The Sixth gets another decent performance but then it doesn't need a miracle to make it sound good. Petrenko and the RLPO performed a near miracle with the Twelfth though but the Sixth is a plodding let down.
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on 18 November 2011
This whole set of Shostakovich by the Royal Liverpool Philharmonic Orchestra with Vasily Petrenko, has turned out gem after gem after gem and it's still not finished. The orchestra and its conductor have won many awards in recent years and are aiming to be "number one" - Vasily's declared ambition. On the evidence of this record, they will make it.
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on 29 May 2013
Very good performance from a good young Russian conductor. I strongly recommend this recording to anyone wishing to build up a collection of the Shostakovich symphonies.
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on 14 May 2013
Consistent confident interpretation with deep understanding and identity. The tempi are instinctive and have an organic feel. Very satisfying, thoroughly recommended.
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on 1 April 2013
This is a good recording of these pieces. I heard it first on the radio which decided me to buy. I would recommend this recording.
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on 11 July 2012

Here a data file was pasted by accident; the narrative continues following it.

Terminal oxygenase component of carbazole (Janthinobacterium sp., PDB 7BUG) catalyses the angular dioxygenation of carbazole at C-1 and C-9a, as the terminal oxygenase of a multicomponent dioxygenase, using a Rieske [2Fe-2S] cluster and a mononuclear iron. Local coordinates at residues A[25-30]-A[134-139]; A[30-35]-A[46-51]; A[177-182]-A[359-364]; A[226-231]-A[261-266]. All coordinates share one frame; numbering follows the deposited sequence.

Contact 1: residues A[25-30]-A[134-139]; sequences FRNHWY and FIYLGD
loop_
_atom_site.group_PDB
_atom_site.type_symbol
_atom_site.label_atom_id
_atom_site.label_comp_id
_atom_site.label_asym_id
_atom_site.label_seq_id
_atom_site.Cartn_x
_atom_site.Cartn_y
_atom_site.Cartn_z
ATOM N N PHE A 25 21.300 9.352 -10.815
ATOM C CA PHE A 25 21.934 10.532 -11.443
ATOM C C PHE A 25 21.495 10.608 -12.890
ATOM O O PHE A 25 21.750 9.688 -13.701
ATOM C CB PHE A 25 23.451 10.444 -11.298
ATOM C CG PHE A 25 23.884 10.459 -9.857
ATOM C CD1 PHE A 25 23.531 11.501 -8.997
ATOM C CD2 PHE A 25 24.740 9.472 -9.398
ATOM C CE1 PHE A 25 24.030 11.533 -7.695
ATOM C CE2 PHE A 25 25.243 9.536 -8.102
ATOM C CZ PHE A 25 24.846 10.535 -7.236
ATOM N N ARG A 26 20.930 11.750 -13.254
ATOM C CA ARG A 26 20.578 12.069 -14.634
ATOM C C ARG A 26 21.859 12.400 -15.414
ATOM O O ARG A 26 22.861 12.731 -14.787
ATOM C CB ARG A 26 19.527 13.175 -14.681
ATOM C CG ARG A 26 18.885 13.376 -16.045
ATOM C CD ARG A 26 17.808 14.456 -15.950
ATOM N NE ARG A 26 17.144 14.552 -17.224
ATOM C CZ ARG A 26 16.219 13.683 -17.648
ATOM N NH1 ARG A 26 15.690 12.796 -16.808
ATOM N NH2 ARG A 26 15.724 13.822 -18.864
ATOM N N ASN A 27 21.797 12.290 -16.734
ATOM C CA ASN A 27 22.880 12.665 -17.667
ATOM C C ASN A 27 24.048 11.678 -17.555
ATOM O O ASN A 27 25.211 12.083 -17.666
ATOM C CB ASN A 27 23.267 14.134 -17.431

This is one of the best recordings in the RLPO/Petrenko cycle. Here are two symphonies which have been widely mis-understood and unfairly traduced. Take number 6 - often said to be unbalanced with the long slow opening movement and its succeeding two shorter movements. It is often said (particularly in Soviet commentries) that the two short movements represent Shostakovich depicting the carefree life of free citizens in Stalin's paradise. Listen to it again.The long opening movement is surely Shostakovich brooding on the state of his country, the show trials, the terror, the starvation, the long trip to the Gulag across frozen wastes. And what about the next two movements - carefree - not a bit of it. They are nasty and sinister - the boot kicking down the door in the night, the boot in the face in the cells in the Lubyanka - masked by a thin veneer of enforced jollity. Shostakovich's first audience must have heard this. Turning to number 12; this is a symphony that no critic has a good word for. All the critics regurgitate the previous 'bad' reviews as if they're scared to say anything positive about the piece. Admittedly it is the weaker of the symphonies but the writing is such that only a born symphonist could achieve. Take the first movement- one of the few "symphonic allegros" Shotakovich wrote which catches the eerie undercurrents of Petrograd in 1917, the second movement, ostensibly a portrait of Lenin brooding on the revolution, is one of the bleakest of movements he wrote - in parts sinister rather than brooding. The actual revolution movement is short and functions as an introduction to the finale "The Dawn of Humanity" - the title may well be ironic and double-edged. Yes it's a bit rag-bag and hectoring BUT, and it's a big BUT, listen to the material - (and few critics have picked up on this) some of it is derived from the final section of the Symphony no.2 "October Revolution" written in the 1920s and banned at the time no 12 written (it also occurs in the opening and penultimate movements of the Symphony no.14, that dark brooding masterpiece of Shostakovich's final years). Is this ironic, Shostakovich sticking up two fingers as he did in no.9 to the officials at the Ministry of Culture - "you banned my earlier symphony wherein this theme appeared and it here it is again - make of it what you will". Predictably the symphony was overpraised by the Soviet apparatchiks, which probably caused much of the adverse comment. I have always admired it since I first heard it in 1969. This disc contains superb performances of both symphonies which will make you reconsider them. Buy, listen and THINK.